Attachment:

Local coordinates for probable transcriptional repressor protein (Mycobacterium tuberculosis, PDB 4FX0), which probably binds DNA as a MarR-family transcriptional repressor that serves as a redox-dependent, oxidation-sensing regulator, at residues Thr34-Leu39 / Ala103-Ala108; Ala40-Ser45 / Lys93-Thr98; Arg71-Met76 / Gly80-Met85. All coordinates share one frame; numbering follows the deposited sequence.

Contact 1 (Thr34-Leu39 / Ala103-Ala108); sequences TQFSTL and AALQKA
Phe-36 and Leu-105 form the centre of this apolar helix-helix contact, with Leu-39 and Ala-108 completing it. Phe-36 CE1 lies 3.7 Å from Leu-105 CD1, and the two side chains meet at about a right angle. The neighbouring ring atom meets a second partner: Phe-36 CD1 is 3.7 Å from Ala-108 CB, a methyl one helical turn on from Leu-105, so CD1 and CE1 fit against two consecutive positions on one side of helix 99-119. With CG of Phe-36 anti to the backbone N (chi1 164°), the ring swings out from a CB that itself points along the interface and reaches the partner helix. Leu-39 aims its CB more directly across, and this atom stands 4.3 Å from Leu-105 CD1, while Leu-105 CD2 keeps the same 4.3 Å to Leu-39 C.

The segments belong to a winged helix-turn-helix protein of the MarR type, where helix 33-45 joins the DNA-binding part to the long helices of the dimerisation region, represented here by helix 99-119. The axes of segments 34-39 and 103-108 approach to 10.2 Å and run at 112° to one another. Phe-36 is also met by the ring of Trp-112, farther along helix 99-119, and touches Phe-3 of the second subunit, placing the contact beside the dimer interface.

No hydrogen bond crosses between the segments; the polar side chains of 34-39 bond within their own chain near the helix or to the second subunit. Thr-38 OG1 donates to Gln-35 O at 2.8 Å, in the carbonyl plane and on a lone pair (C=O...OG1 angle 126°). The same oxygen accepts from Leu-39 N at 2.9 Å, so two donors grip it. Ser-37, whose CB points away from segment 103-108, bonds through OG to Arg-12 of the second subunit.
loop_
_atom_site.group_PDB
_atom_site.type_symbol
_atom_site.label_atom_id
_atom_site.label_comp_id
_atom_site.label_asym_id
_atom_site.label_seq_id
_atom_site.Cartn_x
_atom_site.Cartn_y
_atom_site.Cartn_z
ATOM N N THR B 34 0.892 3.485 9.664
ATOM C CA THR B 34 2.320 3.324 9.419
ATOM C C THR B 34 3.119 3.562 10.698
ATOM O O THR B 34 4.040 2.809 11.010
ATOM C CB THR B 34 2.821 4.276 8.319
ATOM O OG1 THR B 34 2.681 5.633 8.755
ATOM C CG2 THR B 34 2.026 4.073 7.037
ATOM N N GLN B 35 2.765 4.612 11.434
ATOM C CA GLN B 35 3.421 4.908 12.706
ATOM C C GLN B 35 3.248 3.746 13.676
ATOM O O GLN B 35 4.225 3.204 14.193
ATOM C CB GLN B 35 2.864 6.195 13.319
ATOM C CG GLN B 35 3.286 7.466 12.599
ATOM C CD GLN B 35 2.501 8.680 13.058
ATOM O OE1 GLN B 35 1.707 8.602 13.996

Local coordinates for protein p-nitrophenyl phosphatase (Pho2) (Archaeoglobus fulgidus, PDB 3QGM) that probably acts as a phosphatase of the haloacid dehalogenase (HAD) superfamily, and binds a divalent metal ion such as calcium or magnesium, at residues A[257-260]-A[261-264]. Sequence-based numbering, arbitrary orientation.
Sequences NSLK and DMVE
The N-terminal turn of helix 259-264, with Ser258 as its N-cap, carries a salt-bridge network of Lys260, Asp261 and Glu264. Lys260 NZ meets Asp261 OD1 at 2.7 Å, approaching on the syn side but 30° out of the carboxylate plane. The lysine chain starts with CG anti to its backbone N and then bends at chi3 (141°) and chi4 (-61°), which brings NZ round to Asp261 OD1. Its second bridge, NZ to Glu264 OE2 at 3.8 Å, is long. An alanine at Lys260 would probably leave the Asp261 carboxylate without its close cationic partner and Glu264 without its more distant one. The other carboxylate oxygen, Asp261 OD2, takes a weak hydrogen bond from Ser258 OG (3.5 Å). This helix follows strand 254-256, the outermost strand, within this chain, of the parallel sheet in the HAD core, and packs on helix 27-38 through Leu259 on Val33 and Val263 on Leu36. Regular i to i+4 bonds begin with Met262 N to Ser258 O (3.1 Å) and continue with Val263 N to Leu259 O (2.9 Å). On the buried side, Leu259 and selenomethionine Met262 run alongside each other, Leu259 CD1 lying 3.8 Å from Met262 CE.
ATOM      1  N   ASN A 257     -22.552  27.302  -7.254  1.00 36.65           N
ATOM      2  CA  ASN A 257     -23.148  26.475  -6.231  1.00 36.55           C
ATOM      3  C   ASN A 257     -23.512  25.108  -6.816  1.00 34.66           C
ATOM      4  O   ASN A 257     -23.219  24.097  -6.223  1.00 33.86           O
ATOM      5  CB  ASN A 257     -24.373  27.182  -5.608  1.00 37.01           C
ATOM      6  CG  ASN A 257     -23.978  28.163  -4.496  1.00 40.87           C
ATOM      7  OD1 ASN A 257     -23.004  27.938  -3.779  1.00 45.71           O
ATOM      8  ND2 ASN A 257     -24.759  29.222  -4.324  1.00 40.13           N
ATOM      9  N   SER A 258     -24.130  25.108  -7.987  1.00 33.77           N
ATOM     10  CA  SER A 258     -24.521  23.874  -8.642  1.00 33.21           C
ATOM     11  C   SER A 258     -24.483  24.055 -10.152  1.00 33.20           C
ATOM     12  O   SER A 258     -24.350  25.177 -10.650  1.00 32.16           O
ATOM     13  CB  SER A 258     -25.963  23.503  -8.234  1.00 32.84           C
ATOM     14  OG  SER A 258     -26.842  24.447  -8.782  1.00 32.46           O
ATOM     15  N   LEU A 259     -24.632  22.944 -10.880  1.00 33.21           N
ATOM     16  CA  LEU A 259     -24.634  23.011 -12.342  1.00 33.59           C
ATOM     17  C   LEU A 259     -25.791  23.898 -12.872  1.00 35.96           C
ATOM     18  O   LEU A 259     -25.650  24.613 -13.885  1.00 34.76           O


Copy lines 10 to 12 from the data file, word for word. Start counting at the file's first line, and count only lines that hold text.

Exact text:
_atom_site.label_comp_id
_atom_site.label_asym_id
_atom_site.label_seq_id